Their study, featured on the cover of the Journal of Proteome Research (February 2014), reports that cigarette smoke induces specific post translational modifications in histones H3 and H4, which could serve as biomarkers to help identify and predict chronic lung diseases (COPD and lung cancer) induced by cigarette smoke. Their data may also help in our understanding of the epigenetic changes that occur during the development of these diseases.
January 6, 2014
The Clockmaker, c. 1735, color engraving, Engelbrecht, Martin (1684–1756). Engelbrecht, a noted print-seller and engraver, was best known for his miniature theater dioramas. Eight scenery-like cards are inserted into a peep-box, aligned one behind the other, creating a three-dimensional view. These popular home-theaters have been cited by photographers and cinematographers for their dramatic optical effects. Some even suggest that they are forerunners of cable television. Our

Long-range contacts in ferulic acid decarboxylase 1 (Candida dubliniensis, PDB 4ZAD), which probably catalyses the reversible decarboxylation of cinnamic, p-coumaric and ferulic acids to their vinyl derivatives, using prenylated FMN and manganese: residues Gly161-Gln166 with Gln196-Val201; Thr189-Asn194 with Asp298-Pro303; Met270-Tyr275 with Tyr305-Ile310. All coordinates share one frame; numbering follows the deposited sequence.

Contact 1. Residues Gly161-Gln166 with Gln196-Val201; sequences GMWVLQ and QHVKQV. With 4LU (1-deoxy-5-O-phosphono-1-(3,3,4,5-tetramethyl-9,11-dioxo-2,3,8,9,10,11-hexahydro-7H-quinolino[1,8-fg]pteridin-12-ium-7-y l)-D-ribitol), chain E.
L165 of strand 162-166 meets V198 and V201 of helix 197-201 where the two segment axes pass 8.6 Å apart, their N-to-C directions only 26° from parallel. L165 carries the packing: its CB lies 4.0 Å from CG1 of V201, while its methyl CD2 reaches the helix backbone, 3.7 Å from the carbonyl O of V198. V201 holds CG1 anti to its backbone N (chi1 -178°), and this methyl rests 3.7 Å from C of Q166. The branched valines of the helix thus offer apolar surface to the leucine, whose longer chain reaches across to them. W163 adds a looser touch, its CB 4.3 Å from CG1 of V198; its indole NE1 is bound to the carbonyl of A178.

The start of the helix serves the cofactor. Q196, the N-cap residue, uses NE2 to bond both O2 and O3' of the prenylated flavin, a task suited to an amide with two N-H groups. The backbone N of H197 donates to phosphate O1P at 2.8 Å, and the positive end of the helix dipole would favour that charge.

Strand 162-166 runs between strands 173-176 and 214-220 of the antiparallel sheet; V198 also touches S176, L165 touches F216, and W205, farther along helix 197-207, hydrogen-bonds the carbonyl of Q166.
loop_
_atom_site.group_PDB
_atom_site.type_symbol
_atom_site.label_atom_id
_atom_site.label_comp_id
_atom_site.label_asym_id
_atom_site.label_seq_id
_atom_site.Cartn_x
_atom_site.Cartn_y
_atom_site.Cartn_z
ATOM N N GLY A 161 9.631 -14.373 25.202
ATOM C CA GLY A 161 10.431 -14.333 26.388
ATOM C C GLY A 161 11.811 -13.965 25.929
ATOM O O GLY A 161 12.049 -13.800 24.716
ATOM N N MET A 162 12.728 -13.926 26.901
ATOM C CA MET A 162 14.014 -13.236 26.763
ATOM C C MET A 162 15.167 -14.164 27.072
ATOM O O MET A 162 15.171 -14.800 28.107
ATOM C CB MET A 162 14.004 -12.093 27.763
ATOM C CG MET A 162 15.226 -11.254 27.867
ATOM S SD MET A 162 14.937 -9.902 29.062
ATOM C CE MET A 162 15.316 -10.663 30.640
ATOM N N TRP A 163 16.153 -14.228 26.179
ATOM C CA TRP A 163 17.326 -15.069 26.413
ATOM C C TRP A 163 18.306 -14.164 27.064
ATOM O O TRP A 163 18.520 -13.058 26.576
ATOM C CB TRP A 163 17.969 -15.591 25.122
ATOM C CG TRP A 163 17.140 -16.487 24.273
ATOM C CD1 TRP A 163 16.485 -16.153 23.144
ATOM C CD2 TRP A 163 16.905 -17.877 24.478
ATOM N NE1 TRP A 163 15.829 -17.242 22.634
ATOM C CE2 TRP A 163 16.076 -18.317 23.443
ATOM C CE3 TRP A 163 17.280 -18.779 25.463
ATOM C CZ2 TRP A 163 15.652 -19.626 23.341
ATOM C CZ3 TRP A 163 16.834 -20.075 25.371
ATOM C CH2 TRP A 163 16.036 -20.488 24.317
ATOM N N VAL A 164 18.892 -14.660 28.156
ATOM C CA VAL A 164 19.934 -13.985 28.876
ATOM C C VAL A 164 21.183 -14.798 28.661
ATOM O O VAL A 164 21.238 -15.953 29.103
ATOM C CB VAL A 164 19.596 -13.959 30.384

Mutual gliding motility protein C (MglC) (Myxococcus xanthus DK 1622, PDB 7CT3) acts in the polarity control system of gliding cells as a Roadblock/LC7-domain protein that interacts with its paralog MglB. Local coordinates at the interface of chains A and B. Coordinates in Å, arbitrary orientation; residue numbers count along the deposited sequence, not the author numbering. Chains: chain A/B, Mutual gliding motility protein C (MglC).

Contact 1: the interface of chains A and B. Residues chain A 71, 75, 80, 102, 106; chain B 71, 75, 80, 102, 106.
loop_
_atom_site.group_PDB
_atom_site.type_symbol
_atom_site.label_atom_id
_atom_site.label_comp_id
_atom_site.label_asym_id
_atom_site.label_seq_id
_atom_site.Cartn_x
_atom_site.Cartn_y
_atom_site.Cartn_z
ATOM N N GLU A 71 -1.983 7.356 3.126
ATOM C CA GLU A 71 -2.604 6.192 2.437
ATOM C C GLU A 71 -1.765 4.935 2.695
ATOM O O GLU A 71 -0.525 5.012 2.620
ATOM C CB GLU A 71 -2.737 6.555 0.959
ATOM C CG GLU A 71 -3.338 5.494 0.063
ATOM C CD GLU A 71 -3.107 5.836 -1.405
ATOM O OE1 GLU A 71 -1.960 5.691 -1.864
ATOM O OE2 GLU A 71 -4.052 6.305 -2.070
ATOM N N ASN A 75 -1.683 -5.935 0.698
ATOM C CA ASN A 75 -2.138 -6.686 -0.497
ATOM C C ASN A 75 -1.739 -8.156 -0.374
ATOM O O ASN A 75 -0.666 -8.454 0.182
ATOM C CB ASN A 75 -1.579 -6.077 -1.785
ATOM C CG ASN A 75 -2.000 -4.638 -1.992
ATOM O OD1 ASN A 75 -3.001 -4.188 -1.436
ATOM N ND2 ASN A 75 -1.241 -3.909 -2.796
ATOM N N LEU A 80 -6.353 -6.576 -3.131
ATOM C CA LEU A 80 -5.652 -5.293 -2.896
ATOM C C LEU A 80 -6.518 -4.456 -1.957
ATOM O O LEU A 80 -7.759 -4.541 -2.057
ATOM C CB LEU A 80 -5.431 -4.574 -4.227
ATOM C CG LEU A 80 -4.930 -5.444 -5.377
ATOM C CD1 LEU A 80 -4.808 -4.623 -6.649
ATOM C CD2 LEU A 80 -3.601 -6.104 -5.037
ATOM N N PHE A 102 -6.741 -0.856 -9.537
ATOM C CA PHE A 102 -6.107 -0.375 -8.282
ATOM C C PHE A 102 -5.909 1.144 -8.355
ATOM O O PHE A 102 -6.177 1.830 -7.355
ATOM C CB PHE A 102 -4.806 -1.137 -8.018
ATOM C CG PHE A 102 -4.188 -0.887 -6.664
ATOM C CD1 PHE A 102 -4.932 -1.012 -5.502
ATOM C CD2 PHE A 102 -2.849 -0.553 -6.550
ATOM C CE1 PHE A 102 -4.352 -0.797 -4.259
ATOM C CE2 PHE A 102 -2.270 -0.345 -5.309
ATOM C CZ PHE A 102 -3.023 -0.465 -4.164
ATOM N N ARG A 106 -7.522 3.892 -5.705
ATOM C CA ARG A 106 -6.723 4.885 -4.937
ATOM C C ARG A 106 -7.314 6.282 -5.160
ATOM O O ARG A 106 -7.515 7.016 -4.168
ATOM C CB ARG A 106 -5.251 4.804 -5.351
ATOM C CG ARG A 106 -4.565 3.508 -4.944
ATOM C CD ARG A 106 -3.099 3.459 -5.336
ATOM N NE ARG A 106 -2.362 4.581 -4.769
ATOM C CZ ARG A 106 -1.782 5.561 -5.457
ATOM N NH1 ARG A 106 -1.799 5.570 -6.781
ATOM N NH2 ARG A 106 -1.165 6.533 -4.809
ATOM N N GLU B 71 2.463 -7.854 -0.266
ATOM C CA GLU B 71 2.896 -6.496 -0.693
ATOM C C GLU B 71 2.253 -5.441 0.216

grandmotherclock, an 18th-century Rococo extravaganza of ormolu scrolls and miniature dragons, stands stage center against a backdrop of cedar trees. Her body consists of two timepieces: one resting on her bosomy mantel and the other, a longcase model resting on curlicued paws. In her right hand, she dangles a pendulum—perhaps a reference to Galileo's discovery. The theatrical image may also be a tribute to Engelbrecht's hometown of Augsburg, the chief supplier of highly ornamental clocks to all of Europe. In this issue, we learn how tobacco smoke disrupts the circadian rhythm of clock gene expression, increasing lung inflammation to produce emphysema in mice via sirtuin 1 (SIRT1)-dependent acetylation of the core clock gene, brain and muscle aryl hydrocarbon receptor nuclear translocator-like 1 (BMAL1). Image courtesy of Bibliothèque des Arts décoratifs, Paris, France/Archives Charmet/Bridgeman Art Library; Ann Weissmann, fine arts editor.